Skinner has earned the crease in Edmonton
The Edmonton Oilers have a Jack Campbell problem.
Signed to a five-year deal last summer, Campbell was supposed to be the piece that brought long-term stability to the Oilers’ net. Campbell had spent the prior three seasons working in a platoon in Toronto, and by and large was a reliable puck-stopper under Sheldon Keefe’s watch. Edmonton’s bet was that Campbell’s reliability would bolster a lineup that could compete for a Stanley Cup – after all, when the top of your roster starts with Connor McDavid and Leon Draisaitl, you should routinely be in contention.
The one wrinkle with Campbell and financially committing to him? His body of work predating Edmonton was rather shallow. For a goaltender who saw his first career start in the 2013-14 season with the Dallas Stars, Campbell only played 135 regular-season games prior to signing with the Oilers.
Compare that to someone like Darcy Kuemper, who signed with the Washington Capitals for a nearly identical contract. Kuemper has also been reliable, but has played more than twice as many games as Campbell, which always builds more confidence in a player’s statistical profile.
There is no doubt this season has been a frustrating one for Campbell. Over 30 games, Campbell is stopping just 88.7 per cent of shots, a fresh low after conceding six goals to the Colorado Avalanche in an overtime loss on Sunday.
Save percentages are generally a team-derived measurement and I do think it speaks to a lack of defensive integrity and structure in front of Campbell. But it is not wholly a function of defensive play. Not only has freshly extended Stuart Skinner performed much better (91.3 per cent stop rate) in the same environment, but Campbell is also conceding significantly more goals than expected based on the shot profile he’s faced, and that’s a real area of concern.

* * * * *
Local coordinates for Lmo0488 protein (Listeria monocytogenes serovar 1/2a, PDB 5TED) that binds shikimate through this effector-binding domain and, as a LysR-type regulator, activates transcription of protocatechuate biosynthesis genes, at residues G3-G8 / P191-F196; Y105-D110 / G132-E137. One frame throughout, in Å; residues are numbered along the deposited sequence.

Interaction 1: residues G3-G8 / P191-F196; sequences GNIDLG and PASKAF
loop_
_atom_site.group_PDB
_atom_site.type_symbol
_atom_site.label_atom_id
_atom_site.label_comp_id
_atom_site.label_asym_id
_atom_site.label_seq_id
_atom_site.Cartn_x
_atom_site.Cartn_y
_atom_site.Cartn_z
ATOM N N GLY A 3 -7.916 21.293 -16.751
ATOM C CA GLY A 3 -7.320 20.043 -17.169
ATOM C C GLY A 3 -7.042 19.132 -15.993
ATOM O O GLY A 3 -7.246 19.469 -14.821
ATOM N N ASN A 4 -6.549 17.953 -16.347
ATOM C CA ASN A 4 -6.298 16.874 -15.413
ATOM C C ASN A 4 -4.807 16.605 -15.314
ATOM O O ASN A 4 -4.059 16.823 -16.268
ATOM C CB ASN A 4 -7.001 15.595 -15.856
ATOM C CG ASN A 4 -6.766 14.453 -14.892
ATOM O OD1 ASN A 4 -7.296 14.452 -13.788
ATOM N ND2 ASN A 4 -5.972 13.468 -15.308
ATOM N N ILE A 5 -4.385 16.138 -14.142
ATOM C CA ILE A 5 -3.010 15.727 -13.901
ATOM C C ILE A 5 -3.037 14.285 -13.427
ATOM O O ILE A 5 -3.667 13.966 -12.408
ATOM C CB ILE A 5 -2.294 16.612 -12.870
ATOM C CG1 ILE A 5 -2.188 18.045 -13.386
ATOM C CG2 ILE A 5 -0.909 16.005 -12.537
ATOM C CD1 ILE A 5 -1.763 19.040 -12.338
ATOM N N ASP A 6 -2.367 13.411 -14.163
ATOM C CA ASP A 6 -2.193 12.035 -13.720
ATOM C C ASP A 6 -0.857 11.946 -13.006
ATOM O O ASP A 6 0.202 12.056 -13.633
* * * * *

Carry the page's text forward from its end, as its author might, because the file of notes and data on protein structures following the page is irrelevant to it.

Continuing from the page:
Consider Campbell’s goals saved versus expectations over the course of his career, and pay specific attention to the last calendar year:
Toronto’s goaltending carousel towards the end of last season caused their fan base some real heart ache – both Campbell and Petr Mrazek were in and out of the lineup with injuries, and when they were playing they were inconsistent at best. But Campbell’s struggles down the stretch were more exception than the norm for his play in Toronto, and even for elite goaltenders, you are going to see real performance volatility over a 20-game stretch.
The concerning part is that rough stretch towards the end of his stint in Toronto has continued in Edmonton. Over 30 games, Campbell has conceded 15 more goals than expected, a staggering number and third-worst in the NHL – only Columbus’ Elvis Merzlikins (-24) and Vancouver’s Spencer Martin (-23) have been worse this year, and both of those goaltenders have been under fire with their respective fan bases.
It's the sort of recipe that sees a goaltender benched in pivotal games, including the playoffs. Particularly when there is growing evidence that another internal option in Skinner may be the more productive goaltender. Consider Skinner’s distribution of goals saved versus expectation, albeit on a very limited basis of games, versus Campbell’s career and season-to-date in Edmonton:
The problem for Campbell here is that time is not on his side. The Oilers can ill-afford to drop more games in the thick of a competitive playoff race and are in desperate need of banking more points.
There’s no doubt the organization still believes in Campbell. But as ugly losses mount, so too will the pressure to move away from a platoon and start feeding Skinner more starts. Whether that’s the right move or not will be sharply debated, but if you are allocating ice time on merit, Skinner has earned it.
Keep an eye on head coach Jay Woodcroft and how he handles his net as the Oilers move into a season-defining stretch come March.
Data via Natural Stat Trick, NHL.com, Evolving Hockey, Hockey Reference, HockeyViz